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This week we said Mike Pitts had scolded people who worry about a tunnel portal. But scolded is too mild. He said the Stonehenge Alliance acted like “the archaeological wing of Donald Trump’s social media campaign” and their leaflet imagery was “worthy of Putin-supporting trolls”. Hmmm. We know some of the members of the Stonehenge Alliance and they are dedicated, well-informed and genteel and not how he seeks to portray them. Hope that’s now crystal clear.

On the other hand, we find Mr Pitts’ account of why that trench was dug exactly on the solstice line far from crystal clear. Specifically this: “In this particular case thirty trenches were dug over a wide area south of the A303. If each trench was a sign of where a tunnel would end, we’d have a portal that reached half way across the world heritage site.” But the question remains: if there’s no chance whatsoever a portal will be located on the solstice sunset line why has one of the trenches been dug exactly on that line?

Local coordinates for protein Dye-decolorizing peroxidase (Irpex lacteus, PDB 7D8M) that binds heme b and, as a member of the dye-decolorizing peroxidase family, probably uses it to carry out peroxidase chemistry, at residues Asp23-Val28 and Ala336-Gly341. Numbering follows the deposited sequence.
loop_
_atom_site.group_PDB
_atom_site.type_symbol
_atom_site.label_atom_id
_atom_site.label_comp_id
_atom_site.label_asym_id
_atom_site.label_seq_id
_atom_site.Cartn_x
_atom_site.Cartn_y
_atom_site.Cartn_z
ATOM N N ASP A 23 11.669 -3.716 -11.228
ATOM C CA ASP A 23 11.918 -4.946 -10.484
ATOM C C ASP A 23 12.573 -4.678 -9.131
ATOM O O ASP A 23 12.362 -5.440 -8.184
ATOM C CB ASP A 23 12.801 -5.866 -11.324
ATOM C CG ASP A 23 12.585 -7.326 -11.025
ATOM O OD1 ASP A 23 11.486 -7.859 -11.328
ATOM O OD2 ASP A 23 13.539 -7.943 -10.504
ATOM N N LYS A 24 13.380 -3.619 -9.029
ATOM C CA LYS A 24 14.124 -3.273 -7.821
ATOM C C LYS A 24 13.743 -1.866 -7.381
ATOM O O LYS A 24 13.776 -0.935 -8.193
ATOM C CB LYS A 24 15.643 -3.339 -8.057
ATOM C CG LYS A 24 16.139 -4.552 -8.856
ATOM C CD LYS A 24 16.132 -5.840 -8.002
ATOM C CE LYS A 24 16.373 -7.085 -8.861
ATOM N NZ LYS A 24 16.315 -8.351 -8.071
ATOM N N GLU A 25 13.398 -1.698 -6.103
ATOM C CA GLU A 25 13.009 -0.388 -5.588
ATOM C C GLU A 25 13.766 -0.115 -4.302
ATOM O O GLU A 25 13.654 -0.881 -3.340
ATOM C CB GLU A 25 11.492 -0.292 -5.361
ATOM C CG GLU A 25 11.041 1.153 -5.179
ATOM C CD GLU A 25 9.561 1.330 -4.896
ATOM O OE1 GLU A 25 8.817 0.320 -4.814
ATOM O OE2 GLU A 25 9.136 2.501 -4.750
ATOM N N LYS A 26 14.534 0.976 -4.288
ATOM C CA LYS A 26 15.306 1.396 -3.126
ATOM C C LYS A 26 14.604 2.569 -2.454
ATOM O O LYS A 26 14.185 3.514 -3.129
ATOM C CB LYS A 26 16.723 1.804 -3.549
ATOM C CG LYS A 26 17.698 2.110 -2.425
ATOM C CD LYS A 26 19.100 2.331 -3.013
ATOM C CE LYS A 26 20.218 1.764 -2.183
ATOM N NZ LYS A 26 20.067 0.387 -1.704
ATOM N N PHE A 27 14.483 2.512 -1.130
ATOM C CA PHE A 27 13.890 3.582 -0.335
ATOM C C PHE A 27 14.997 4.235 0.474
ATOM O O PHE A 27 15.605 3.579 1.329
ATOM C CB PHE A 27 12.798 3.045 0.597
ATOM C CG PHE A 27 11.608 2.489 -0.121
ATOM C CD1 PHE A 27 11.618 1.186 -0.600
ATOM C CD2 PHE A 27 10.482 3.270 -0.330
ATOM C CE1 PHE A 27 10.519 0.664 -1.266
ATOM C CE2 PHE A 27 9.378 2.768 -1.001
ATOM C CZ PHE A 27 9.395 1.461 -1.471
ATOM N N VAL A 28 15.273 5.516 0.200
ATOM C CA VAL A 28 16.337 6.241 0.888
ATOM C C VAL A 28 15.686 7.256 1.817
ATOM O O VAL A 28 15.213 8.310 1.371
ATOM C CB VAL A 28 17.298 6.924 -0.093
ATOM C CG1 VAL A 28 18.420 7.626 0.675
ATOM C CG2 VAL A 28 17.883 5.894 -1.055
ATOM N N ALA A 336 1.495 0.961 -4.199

An explanation from the authorities would be appropriate, one that doesn’t involve belittling legitimate stakeholders.

Mike Pitts has just scolded those who worry about the Stonehenge Tunnel :

“all this stuff about portals and midwinter sunsets is premature. Currently routes are being identified – not decided on ….. There will be a public consultation next year. If I was an objector, I’d wait until next year. At least I’d know what it was I was objecting to, always a help in these things…..